Bovine TB is an infectious and contagious disease with a complex epidemiology, which can spread within and between cattle and badger populations. It is important, therefore, to pursue a wide range of evidence-led interventions as part of the Government’s strategy to achieve Officially TB Free status for England by 2038.
I am encouraged that routine and targeted bTB testing of cattle herds, movement restrictions on infected herds, and rapid detection and removal of cattle testing positive, remain the foundations of the Government’s strategy. I am assured that ministers are committed to supporting and strengthening biosecurity to limit the likelihood and severity of bTB on cattle farms.
Like you, I also do not want the culling of a protected species to continue indefinitely. I am aware that all badger culling operations are licenced by Natural England. I welcome that as wider measures such as cattle vaccines are developed, the Government has started to phase out badger culling in England. As set out in the Government’s response to the January 2021 consultation on proposals to eradicate bTB, no new intensive cull licences will be issued after 2022. I know that supplementary badger culling licences will be restricted to a maximum of two years.
Further, I am glad that the Government is working to develop a deployable cattle bTB vaccine. This work is part of a substantial and wide-ranging research and development programme, and I understand that it is on track to be completed by 2025. If the field trials are successful, farmers and vets will move a step closer to being able to vaccinate their animals against the disease, helping to save thousands of cattle every year that would have otherwise been culled to prevent the spread of bTB.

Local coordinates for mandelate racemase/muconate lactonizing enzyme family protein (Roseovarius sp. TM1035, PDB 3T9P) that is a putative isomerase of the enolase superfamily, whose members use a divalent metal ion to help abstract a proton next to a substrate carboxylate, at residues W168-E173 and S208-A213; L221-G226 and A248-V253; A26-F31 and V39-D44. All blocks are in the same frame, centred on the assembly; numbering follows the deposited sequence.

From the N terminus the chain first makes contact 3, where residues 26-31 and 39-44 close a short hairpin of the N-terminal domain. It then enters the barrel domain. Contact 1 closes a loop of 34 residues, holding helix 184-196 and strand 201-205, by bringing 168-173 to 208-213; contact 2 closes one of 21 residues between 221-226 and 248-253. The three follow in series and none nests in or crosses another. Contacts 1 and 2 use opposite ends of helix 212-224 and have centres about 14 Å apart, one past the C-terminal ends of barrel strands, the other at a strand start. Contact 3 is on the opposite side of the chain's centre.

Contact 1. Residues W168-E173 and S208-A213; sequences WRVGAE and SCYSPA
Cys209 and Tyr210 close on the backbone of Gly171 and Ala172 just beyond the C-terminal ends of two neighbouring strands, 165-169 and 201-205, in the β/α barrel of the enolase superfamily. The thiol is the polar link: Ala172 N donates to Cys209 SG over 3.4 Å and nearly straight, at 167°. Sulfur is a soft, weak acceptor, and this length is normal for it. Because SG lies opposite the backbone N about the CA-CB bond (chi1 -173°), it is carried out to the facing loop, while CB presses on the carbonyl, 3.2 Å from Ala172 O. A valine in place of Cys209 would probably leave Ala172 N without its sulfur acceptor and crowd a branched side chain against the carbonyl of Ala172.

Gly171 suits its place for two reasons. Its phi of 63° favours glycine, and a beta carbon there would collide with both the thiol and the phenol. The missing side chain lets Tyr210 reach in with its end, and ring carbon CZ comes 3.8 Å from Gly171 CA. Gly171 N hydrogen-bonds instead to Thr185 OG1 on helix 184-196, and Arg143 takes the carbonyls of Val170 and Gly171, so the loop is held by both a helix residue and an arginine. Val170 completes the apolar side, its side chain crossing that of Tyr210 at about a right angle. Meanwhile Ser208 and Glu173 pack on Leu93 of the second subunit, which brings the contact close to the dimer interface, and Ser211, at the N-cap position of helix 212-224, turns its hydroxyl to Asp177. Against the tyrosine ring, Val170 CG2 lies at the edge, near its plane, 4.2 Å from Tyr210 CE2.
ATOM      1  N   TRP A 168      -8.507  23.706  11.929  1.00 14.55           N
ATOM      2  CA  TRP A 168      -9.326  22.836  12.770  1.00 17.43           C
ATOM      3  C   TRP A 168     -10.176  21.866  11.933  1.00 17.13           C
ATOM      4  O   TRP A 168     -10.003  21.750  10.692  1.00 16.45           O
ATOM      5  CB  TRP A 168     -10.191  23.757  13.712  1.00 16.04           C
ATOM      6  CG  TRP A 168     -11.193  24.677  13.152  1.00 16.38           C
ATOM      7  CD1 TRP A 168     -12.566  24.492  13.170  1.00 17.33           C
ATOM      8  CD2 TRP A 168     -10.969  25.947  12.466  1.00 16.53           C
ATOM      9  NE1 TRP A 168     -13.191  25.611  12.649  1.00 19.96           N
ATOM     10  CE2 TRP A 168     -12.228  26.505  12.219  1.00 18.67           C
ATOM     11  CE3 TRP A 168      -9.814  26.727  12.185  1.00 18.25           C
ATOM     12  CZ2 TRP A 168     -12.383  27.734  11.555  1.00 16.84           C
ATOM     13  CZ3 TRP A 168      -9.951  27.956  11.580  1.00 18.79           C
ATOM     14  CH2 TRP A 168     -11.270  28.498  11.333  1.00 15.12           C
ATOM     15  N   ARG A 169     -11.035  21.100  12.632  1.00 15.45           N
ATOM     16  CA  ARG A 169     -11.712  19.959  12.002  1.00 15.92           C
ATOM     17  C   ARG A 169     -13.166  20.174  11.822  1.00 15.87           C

As part of the Government’s move towards wider badger vaccination, I welcome that my ministerial colleagues are introducing several schemes and initiatives. This includes funding of £2.27 million for a five-year vaccination scheme in East Sussex, which aims to pilot the deployment of large-scale vaccination by the local farming community. I am also glad that the Department for Environment, Food and Rural Affairs is bolstering Government capability to deploy badger vaccination in areas where intensive badger culling has ended, as well as exploring new ways and opportunities to support and incentivise more farmer-led approaches to vaccinate badgers. Over 1,400 badgers have been vaccinated across England since May 2021.
There is no single answer to tackling bTB, but by deploying a range of policy interventions, we can turn the tide on this terrible disease and achieve the long-term objective of eradicating it by 2038.